Divided Hong Kong residents held a candlelight vigil to commemorate the anniversary of China's crackdown on pro-democracy protests in Tiananmen Square on Thursday.
Tens of thousands took part in vigil as the Chinese-run city is still tense and divided after last year's student-led "Occupy Central" protests demanding full democratic suffrage.
Hong Kong is due to vote on a Beijing-proposed election blueprint on June 17 that will allow Hong Kongers to vote for their next leader, as long as candidates are first approved by a Beijing-backed committee. Pro-democracy activists want a leader chosen by universal suffrage, rather than from a list of pro-Beijing candidates.
The demonstrations were one of the boldest populist challenges to Beijing's rule since the former British colony returned to Chinese control in 1997, under a principle of "one country, two systems" allowing it broad autonomy and more freedom. But China insists on determining Hong Kong's rulers.
The victims of the Tiananmen crackdown also protested for democratic rights for more than nine weeks when the Chinese army sent tanks to disperse them on June 4, 1989. During the crackdown, hundreds - or according to some rights groups and witnesses, thousands - were killed and thousands of others were arrested. Some of the arrested are still serving jail time for their participation in the protests.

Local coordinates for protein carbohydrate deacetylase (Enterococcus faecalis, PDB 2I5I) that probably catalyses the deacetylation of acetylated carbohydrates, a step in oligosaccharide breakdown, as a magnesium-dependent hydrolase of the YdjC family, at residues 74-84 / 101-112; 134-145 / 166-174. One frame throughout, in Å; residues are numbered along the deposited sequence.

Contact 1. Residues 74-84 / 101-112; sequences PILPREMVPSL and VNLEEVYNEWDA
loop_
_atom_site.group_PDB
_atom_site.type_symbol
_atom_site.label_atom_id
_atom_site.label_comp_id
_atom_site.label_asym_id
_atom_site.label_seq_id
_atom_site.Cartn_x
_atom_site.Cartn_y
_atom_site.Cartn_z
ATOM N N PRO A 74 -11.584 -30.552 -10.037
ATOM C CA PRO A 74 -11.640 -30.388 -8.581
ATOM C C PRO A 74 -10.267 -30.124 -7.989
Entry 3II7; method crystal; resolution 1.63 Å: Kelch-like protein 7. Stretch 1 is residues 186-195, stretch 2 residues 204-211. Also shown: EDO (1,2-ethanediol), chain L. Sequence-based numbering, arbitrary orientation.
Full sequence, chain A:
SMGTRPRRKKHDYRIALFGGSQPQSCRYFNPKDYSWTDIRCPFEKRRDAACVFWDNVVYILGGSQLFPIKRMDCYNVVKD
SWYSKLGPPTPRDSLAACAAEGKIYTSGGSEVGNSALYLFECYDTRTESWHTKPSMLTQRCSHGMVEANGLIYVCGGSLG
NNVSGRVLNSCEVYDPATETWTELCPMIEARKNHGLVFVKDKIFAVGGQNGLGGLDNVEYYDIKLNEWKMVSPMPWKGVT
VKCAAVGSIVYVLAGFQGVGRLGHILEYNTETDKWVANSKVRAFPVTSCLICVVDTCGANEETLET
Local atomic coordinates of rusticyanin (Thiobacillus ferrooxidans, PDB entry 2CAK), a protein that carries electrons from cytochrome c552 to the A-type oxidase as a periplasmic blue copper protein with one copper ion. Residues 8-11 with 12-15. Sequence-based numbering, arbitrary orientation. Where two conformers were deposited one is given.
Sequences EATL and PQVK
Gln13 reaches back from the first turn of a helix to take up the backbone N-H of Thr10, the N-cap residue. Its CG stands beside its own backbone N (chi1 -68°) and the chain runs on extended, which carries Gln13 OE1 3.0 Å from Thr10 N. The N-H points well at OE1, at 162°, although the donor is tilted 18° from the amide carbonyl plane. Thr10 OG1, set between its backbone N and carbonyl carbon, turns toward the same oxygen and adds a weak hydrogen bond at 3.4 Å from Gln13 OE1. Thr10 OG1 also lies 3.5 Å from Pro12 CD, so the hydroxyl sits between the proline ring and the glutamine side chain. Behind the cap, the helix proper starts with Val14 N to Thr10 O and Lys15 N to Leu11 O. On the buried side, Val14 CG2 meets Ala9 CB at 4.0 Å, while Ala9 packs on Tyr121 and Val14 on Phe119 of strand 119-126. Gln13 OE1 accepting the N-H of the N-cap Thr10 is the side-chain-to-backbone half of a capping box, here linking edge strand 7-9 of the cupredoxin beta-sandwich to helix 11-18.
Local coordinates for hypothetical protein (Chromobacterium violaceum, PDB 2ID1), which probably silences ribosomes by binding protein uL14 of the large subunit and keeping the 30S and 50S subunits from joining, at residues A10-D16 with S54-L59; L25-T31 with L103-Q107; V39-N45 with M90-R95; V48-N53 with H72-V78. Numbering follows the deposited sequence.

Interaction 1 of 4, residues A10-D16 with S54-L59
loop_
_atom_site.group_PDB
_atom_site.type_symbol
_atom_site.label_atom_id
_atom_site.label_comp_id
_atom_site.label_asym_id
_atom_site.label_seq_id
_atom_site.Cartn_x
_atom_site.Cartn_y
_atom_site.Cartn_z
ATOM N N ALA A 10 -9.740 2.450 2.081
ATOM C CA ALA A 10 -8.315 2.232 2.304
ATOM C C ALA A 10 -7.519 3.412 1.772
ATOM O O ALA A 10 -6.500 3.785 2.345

Security is tight in the central Beijing square where the massacre took place. Police dragged away a middle-aged woman holding a plastic rose as she yelled "Why won't you let me go? Because you are thugs," according to Reuters.
The Tiananmen Square Massacre is remembered in Hong Kong every year, but this is the first time the commemorations have involved mass protests against Chinese rule. This year's vigil will also be an opportunity to remember the Hong Kong democracy protests, with protesters putting a yellow umbrella (the symbol of the Hong protests) on a statue of a goddess of democracy, the symbol of the Tiananmen Square students.
Yellow umbrellas are also being held by protesters in Taiwan, where China's shadow also creates tension, in solidarity with Hong Kong.
"This is an ongoing struggle for justice," Richard Tsoi of the Alliance in Support of Patriotic Democratic Movements of China, which has organised the Hong Kong vigil, told AFP.
China censors debate over the Tiananmen Square Massacre and talks about the “1989 incident,” blocking "June 4" and "Tiananmen Square" searches on the Internet. The government describes the incident as a "counter-revolutionary riot."